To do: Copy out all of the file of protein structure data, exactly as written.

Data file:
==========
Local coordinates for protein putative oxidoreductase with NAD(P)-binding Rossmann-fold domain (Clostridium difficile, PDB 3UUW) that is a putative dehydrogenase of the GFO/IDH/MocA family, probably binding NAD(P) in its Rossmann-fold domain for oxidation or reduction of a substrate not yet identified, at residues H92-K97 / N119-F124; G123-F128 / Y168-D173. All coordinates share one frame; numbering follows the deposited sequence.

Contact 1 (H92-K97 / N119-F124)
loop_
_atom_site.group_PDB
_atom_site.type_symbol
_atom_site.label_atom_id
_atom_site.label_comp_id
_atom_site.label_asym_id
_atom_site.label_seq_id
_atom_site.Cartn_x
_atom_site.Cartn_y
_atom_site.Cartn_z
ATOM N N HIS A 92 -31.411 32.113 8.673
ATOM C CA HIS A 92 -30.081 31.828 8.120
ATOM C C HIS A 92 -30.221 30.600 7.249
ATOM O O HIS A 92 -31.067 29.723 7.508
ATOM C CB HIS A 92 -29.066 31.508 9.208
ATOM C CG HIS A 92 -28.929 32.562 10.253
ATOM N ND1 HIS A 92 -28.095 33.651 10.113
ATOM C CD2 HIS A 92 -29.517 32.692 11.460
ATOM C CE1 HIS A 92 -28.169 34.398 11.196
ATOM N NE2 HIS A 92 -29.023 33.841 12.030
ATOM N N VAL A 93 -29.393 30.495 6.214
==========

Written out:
Local coordinates for protein putative oxidoreductase with NAD(P)-binding Rossmann-fold domain (Clostridium difficile, PDB 3UUW) that is a putative dehydrogenase of the GFO/IDH/MocA family, probably binding NAD(P) in its Rossmann-fold domain for oxidation or reduction of a substrate not yet identified, at residues H92-K97 / N119-F124; G123-F128 / Y168-D173. All coordinates share one frame; numbering follows the deposited sequence.

Contact 1 (H92-K97 / N119-F124)
loop_
_atom_site.group_PDB
_atom_site.type_symbol
_atom_site.label_atom_id
_atom_site.label_comp_id
_atom_site.label_asym_id
_atom_site.label_seq_id
_atom_site.Cartn_x
_atom_site.Cartn_y
_atom_site.Cartn_z
ATOM N N HIS A 92 -31.411 32.113 8.673
ATOM C CA HIS A 92 -30.081 31.828 8.120
ATOM C C HIS A 92 -30.221 30.600 7.249
ATOM O O HIS A 92 -31.067 29.723 7.508
ATOM C CB HIS A 92 -29.066 31.508 9.208
ATOM C CG HIS A 92 -28.929 32.562 10.253
ATOM N ND1 HIS A 92 -28.095 33.651 10.113
ATOM C CD2 HIS A 92 -29.517 32.692 11.460
ATOM C CE1 HIS A 92 -28.169 34.398 11.196
ATOM N NE2 HIS A 92 -29.023 33.841 12.030
ATOM N N VAL A 93 -29.393 30.495 6.214